The essence of supply chain coordination is to distribute profits reasonably between manufacturers and retailers and to optimize the supply chain profits. How to coordinate to improve the efficiency of supply chain is the priority of supply chain management. This is because the supply chain contains many independent individuals. Each member maximizes their own benefits, which will often cause “double marginal effect” that makes it impossible to achieve supply chain coordination under decentralized decision. Therefore, it is necessary to establish a reasonable coordination mechanism to optimize the decentralized model. For example, Yang & Chen (2018) built and compared four schemes such as Revenue-Sharing scheme, Cost-Sharing scheme, both scheme and Neither scheme. The author thought that above contracts will encourage manufacturers to reduce carbon emissions, but the incentive effect of revenue-sharing contract is better than cost-sharing contract. Modak & Kelle (2019) put forward a dual-channel supply chain that takes into account the uncertain demand of price and lead time, a coordination mechanism is used to control inventory management. Qian et al. (2020) came up with a two-stage sustainable supply chain composed of a manufacturer with a sense of social responsibility and a retailer with a sense of fairness, then compares the impact of two cooperative contracts such as wholesale price and two-part contract and two non-cooperative contracts such as Nash equilibrium and bargaining on supply chain performance. Zhang et al. (2020) studied the smart cell phone batteries quality and price in defective item return and waste product return, and used revenue-sharing contract to motivate retailer’s efforts in recycling waste products. Zhao et al. (2020) proposed to coordinate the price and quality aspects of the fashion supply chain under demand disruptions, and argued that profit sharing contracts have greater advantages than linear quantity discount contracts in some cases. Choi & Liu (2019) conducted the optimal advertisement strategy about risk attitudes of the luxury fashion brand, the coordination mechanism overcomes the double marginal effect in each risk attitude case. In the existing research papers, there have been many different contracts, such as wholesale price contract, two-part tariff contract, revenue sharing contract and quantity elasticity contract and so on. In the past, the coordination mechanism to solve dual channel showrooming was always cost sharing contract. Because retailers have made sales efforts, manufacturers have to split the costs for the customer free riding behavior. However, in the multi-channel fashion supply chain, the company should give priority to the retained earnings to ensure that it does not lose money, and then realize the long-term maximization of enterprise value through the distribution of residual profits between a retailer and a manufacturer. Therefore, this paper uses the SPS to coordinate the channel supply chain.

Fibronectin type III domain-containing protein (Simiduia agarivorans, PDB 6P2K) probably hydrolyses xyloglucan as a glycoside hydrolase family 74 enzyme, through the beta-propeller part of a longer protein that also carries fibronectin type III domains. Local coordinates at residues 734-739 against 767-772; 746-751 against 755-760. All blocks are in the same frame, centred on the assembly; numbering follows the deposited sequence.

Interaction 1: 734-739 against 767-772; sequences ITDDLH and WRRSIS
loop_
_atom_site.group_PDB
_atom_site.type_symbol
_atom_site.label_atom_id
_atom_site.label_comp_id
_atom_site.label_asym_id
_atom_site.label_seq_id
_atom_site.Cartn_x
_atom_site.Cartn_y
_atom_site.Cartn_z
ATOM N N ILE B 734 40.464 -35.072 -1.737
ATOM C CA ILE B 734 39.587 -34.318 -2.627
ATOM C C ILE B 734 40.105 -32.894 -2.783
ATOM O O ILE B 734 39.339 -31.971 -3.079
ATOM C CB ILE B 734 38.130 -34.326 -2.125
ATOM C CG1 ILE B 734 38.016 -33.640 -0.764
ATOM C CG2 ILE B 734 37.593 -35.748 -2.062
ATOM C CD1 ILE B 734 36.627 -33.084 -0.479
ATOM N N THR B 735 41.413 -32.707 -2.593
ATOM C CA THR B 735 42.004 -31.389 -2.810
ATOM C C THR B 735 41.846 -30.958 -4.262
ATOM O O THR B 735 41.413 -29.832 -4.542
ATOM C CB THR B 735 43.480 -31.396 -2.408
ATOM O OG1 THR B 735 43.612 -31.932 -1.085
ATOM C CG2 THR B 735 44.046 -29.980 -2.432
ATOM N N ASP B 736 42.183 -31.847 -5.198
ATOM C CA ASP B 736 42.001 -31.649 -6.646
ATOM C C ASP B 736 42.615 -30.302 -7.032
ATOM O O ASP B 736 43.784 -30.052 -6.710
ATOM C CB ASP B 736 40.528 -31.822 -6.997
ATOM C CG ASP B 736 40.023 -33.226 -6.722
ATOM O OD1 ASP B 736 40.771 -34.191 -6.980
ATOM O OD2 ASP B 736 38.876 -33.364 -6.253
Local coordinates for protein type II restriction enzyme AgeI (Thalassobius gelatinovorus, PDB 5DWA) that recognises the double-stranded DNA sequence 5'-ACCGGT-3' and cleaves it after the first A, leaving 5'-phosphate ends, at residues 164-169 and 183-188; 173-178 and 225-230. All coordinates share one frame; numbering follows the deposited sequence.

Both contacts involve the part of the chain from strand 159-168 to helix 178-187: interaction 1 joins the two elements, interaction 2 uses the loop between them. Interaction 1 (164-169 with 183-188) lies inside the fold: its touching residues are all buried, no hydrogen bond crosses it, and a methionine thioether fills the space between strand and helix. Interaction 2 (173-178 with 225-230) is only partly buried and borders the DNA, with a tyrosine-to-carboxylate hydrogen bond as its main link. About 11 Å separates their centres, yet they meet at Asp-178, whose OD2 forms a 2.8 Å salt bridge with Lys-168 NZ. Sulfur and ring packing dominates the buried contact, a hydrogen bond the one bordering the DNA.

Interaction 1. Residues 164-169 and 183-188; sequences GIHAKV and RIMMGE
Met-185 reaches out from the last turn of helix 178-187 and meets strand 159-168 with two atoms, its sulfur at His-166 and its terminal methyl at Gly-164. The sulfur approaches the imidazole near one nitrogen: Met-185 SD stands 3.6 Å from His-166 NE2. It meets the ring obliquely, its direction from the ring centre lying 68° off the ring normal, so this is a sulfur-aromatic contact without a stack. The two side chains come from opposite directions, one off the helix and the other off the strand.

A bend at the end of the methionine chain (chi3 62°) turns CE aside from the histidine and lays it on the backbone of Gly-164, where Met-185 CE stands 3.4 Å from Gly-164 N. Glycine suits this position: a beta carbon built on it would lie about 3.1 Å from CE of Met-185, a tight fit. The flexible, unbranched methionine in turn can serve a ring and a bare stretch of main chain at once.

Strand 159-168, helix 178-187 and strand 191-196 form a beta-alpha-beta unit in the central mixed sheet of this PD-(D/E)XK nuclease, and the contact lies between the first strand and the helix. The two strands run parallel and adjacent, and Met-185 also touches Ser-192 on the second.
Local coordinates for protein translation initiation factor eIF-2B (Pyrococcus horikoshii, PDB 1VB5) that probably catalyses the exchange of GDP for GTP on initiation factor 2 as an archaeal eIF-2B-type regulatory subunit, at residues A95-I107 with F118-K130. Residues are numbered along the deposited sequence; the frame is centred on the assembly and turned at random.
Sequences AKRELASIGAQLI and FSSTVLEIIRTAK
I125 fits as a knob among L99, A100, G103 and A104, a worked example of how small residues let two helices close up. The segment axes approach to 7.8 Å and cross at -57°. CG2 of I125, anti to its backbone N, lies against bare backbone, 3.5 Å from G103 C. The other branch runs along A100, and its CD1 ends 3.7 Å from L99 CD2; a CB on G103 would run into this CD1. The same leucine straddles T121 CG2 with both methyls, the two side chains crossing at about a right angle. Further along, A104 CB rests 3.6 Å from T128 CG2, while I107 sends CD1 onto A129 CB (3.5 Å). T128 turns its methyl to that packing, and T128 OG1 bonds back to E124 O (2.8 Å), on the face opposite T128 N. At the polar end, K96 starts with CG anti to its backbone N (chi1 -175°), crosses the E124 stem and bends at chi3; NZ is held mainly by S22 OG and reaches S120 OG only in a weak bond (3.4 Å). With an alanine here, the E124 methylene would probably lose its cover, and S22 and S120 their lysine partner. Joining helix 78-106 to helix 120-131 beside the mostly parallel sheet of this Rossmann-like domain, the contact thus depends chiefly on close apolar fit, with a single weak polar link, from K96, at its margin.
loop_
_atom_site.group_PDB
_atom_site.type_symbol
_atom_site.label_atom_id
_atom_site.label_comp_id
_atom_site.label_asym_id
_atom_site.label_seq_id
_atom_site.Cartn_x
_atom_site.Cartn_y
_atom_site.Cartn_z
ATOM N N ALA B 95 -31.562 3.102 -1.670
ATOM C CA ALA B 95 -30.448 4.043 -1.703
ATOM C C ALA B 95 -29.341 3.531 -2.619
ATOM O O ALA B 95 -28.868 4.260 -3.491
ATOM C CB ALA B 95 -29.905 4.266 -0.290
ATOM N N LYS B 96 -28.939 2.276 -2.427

The key feature of this research is the influence of customers’ showrooming on the performance of the manufacturer and the retailer in the multi-channel apparel supply chain rather than in dual channel. This paper also studies the retailer’s sales effort as the main non-price factor that affects customers’ showrooming behavior. In addition, based on the centralized model and the decentralized model, the SPS contract is used to coordinate the retailer’s sales effort and supply chain profit.